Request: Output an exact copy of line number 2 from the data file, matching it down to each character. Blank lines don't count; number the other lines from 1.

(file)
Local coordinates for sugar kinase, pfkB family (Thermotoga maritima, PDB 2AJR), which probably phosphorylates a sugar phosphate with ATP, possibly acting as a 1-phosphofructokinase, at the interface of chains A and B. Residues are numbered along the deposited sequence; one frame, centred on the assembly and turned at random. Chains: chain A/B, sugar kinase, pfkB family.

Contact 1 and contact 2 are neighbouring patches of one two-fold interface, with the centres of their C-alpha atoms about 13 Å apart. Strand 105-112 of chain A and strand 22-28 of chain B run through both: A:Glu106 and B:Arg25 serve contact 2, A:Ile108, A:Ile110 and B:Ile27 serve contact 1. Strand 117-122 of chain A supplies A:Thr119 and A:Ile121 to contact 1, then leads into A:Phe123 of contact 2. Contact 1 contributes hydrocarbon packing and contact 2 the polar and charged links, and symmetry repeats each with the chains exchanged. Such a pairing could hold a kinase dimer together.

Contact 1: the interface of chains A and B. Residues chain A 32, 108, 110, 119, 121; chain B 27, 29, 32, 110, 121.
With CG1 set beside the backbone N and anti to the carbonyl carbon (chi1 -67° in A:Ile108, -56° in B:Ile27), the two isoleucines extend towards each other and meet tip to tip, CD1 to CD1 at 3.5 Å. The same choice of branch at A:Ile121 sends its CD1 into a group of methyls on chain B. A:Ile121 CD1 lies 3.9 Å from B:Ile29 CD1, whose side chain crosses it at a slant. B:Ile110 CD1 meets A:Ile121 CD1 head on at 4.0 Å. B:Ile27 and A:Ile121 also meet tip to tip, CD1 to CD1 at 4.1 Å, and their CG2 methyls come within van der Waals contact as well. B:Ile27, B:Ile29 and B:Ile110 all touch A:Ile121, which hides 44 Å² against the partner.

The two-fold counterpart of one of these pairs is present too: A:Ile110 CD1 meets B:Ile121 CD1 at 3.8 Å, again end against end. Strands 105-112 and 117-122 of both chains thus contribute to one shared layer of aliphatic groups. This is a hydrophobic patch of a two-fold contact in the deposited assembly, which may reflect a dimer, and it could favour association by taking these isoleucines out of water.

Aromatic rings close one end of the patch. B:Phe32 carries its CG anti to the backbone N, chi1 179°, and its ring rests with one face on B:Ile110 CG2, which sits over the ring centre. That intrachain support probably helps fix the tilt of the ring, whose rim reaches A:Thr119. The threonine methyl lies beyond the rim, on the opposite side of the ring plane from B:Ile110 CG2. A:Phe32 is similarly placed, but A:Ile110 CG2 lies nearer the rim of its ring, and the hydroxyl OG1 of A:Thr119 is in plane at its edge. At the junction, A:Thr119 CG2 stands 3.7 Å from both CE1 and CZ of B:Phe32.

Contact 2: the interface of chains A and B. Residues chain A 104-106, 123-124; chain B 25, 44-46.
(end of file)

Contact 1 and contact 2 are neighbouring patches of one two-fold interface, with the centres of their C-alpha atoms about 13 Å apart. Strand 105-112 of chain A and strand 22-28 of chain B run through both: A:Glu106 and B:Arg25 serve contact 2, A:Ile108, A:Ile110 and B:Ile27 serve contact 1. Strand 117-122 of chain A supplies A:Thr119 and A:Ile121 to contact 1, then leads into A:Phe123 of contact 2. Contact 1 contributes hydrocarbon packing and contact 2 the polar and charged links, and symmetry repeats each with the chains exchanged. Such a pairing could hold a kinase dimer together.